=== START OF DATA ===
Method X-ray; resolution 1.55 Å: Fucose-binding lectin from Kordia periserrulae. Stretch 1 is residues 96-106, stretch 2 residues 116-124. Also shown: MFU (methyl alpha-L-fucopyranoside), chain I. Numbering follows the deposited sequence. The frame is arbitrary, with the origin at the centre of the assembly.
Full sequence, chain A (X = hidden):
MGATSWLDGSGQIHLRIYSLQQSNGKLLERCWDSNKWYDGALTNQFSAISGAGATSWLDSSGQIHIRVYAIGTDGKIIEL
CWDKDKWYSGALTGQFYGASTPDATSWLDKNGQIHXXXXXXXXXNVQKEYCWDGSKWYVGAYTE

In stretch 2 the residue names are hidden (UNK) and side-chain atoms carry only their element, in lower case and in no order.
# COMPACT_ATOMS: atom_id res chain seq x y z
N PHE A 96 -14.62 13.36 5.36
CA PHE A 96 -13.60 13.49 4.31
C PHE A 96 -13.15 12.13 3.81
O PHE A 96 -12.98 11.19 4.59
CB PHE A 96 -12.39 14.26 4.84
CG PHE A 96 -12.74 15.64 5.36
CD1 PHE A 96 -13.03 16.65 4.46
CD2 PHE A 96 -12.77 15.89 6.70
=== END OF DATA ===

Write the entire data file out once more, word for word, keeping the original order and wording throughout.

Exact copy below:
Method X-ray; resolution 1.55 Å: Fucose-binding lectin from Kordia periserrulae. Stretch 1 is residues 96-106, stretch 2 residues 116-124. Also shown: MFU (methyl alpha-L-fucopyranoside), chain I. Numbering follows the deposited sequence. The frame is arbitrary, with the origin at the centre of the assembly.
Full sequence, chain A (X = hidden):
MGATSWLDGSGQIHLRIYSLQQSNGKLLERCWDSNKWYDGALTNQFSAISGAGATSWLDSSGQIHIRVYAIGTDGKIIEL
CWDKDKWYSGALTGQFYGASTPDATSWLDKNGQIHXXXXXXXXXNVQKEYCWDGSKWYVGAYTE

In stretch 2 the residue names are hidden (UNK) and side-chain atoms carry only their element, in lower case and in no order.
# COMPACT_ATOMS: atom_id res chain seq x y z
N PHE A 96 -14.62 13.36 5.36
CA PHE A 96 -13.60 13.49 4.31
C PHE A 96 -13.15 12.13 3.81
O PHE A 96 -12.98 11.19 4.59
CB PHE A 96 -12.39 14.26 4.84
CG PHE A 96 -12.74 15.64 5.36
CD1 PHE A 96 -13.03 16.65 4.46
CD2 PHE A 96 -12.77 15.89 6.70